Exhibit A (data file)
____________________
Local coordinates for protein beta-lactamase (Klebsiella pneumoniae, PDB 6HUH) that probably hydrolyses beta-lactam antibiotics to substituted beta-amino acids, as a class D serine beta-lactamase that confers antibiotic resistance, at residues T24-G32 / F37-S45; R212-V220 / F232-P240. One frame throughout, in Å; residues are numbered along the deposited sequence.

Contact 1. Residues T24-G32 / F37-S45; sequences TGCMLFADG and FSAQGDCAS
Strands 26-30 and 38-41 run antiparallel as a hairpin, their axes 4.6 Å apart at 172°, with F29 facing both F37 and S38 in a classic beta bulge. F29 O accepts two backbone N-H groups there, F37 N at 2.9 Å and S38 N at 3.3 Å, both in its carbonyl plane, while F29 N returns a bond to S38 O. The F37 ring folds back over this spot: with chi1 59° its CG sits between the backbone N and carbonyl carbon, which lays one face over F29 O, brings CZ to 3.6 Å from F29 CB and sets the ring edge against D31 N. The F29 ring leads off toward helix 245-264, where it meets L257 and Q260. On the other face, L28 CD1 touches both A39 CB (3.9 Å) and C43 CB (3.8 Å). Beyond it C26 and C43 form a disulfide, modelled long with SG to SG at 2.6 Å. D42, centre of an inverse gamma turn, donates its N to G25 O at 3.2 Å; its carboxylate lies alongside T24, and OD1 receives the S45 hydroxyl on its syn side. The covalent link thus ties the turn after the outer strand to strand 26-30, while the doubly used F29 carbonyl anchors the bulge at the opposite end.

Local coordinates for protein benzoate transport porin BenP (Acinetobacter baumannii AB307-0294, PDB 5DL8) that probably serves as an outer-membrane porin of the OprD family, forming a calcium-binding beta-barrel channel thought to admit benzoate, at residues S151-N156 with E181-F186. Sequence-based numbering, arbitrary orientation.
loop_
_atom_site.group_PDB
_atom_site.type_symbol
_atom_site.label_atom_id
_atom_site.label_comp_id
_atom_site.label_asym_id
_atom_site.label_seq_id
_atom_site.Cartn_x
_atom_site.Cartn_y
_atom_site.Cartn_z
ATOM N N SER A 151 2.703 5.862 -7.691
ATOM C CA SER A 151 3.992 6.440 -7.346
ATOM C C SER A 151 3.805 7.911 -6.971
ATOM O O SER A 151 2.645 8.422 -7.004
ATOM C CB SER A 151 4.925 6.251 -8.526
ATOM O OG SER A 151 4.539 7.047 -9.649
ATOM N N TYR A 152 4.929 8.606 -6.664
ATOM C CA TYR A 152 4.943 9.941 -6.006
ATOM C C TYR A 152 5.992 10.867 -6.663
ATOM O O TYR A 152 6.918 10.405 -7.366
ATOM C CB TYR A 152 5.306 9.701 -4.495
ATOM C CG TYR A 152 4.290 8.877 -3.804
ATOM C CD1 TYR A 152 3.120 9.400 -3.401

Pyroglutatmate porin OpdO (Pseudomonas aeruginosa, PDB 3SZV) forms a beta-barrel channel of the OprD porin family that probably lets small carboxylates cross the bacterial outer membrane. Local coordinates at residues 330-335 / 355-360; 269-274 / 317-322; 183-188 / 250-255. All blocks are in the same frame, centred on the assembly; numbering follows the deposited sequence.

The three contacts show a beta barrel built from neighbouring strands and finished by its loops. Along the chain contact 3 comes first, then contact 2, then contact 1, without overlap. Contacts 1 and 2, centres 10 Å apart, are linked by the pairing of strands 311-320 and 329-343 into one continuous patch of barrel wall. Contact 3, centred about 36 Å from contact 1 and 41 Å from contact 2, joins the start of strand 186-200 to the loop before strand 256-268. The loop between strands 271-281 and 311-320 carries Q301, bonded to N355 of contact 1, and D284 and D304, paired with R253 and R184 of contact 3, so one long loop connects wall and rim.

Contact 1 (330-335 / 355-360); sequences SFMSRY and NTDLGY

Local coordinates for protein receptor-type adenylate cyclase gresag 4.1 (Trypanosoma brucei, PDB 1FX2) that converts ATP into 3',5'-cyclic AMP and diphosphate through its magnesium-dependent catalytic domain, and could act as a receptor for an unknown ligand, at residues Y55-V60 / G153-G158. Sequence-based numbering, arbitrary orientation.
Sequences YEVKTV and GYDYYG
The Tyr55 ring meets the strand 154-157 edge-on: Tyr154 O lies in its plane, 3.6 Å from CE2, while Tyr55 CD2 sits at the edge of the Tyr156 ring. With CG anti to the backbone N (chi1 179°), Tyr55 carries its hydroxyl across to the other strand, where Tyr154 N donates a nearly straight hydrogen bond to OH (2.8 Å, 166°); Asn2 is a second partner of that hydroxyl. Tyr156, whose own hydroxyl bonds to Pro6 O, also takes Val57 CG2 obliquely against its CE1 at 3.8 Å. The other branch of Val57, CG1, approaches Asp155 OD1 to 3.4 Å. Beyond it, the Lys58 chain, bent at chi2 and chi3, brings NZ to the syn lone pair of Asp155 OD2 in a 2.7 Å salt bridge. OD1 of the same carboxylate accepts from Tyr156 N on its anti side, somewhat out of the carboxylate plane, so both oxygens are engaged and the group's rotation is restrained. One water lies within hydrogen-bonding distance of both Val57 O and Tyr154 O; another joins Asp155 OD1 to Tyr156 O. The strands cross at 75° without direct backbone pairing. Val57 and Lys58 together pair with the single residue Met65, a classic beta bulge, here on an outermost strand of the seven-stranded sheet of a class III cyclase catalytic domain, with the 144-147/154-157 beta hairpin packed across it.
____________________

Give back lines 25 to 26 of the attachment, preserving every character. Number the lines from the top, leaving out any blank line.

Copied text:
ATOM C CB TYR A 152 5.306 9.701 -4.495
ATOM C CG TYR A 152 4.290 8.877 -3.804